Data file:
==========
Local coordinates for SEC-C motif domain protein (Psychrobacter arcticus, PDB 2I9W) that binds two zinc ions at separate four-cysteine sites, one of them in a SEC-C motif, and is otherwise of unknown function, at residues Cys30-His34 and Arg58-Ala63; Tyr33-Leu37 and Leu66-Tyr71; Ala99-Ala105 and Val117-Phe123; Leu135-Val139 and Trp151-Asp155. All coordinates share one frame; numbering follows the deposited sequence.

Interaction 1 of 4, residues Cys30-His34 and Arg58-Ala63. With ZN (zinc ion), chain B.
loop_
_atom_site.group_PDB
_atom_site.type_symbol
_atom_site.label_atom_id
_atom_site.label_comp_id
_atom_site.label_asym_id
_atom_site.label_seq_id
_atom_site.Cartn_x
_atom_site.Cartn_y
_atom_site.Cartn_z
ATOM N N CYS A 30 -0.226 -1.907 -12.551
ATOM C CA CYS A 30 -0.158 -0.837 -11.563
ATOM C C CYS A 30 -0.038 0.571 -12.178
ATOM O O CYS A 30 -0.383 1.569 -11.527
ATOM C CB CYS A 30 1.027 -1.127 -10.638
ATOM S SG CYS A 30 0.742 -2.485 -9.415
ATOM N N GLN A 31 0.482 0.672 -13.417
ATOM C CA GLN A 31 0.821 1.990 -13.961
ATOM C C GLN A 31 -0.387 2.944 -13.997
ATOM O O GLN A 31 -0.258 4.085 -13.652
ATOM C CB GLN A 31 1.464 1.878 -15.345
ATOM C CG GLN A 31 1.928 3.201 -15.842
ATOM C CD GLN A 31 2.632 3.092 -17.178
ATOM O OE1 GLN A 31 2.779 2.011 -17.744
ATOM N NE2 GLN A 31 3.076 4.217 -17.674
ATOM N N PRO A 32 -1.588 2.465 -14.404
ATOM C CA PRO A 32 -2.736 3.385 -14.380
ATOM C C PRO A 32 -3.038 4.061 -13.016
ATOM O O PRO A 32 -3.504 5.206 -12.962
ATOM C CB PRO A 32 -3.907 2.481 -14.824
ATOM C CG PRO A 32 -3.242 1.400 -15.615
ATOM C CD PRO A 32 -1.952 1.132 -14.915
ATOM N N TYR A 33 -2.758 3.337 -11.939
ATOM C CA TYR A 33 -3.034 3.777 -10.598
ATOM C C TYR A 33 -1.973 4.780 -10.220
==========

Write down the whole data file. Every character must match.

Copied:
Local coordinates for SEC-C motif domain protein (Psychrobacter arcticus, PDB 2I9W) that binds two zinc ions at separate four-cysteine sites, one of them in a SEC-C motif, and is otherwise of unknown function, at residues Cys30-His34 and Arg58-Ala63; Tyr33-Leu37 and Leu66-Tyr71; Ala99-Ala105 and Val117-Phe123; Leu135-Val139 and Trp151-Asp155. All coordinates share one frame; numbering follows the deposited sequence.

Interaction 1 of 4, residues Cys30-His34 and Arg58-Ala63. With ZN (zinc ion), chain B.
loop_
_atom_site.group_PDB
_atom_site.type_symbol
_atom_site.label_atom_id
_atom_site.label_comp_id
_atom_site.label_asym_id
_atom_site.label_seq_id
_atom_site.Cartn_x
_atom_site.Cartn_y
_atom_site.Cartn_z
ATOM N N CYS A 30 -0.226 -1.907 -12.551
ATOM C CA CYS A 30 -0.158 -0.837 -11.563
ATOM C C CYS A 30 -0.038 0.571 -12.178
ATOM O O CYS A 30 -0.383 1.569 -11.527
ATOM C CB CYS A 30 1.027 -1.127 -10.638
ATOM S SG CYS A 30 0.742 -2.485 -9.415
ATOM N N GLN A 31 0.482 0.672 -13.417
ATOM C CA GLN A 31 0.821 1.990 -13.961
ATOM C C GLN A 31 -0.387 2.944 -13.997
ATOM O O GLN A 31 -0.258 4.085 -13.652
ATOM C CB GLN A 31 1.464 1.878 -15.345
ATOM C CG GLN A 31 1.928 3.201 -15.842
ATOM C CD GLN A 31 2.632 3.092 -17.178
ATOM O OE1 GLN A 31 2.779 2.011 -17.744
ATOM N NE2 GLN A 31 3.076 4.217 -17.674
ATOM N N PRO A 32 -1.588 2.465 -14.404
ATOM C CA PRO A 32 -2.736 3.385 -14.380
ATOM C C PRO A 32 -3.038 4.061 -13.016
ATOM O O PRO A 32 -3.504 5.206 -12.962
ATOM C CB PRO A 32 -3.907 2.481 -14.824
ATOM C CG PRO A 32 -3.242 1.400 -15.615
ATOM C CD PRO A 32 -1.952 1.132 -14.915
ATOM N N TYR A 33 -2.758 3.337 -11.939
ATOM C CA TYR A 33 -3.034 3.777 -10.598
ATOM C C TYR A 33 -1.973 4.780 -10.220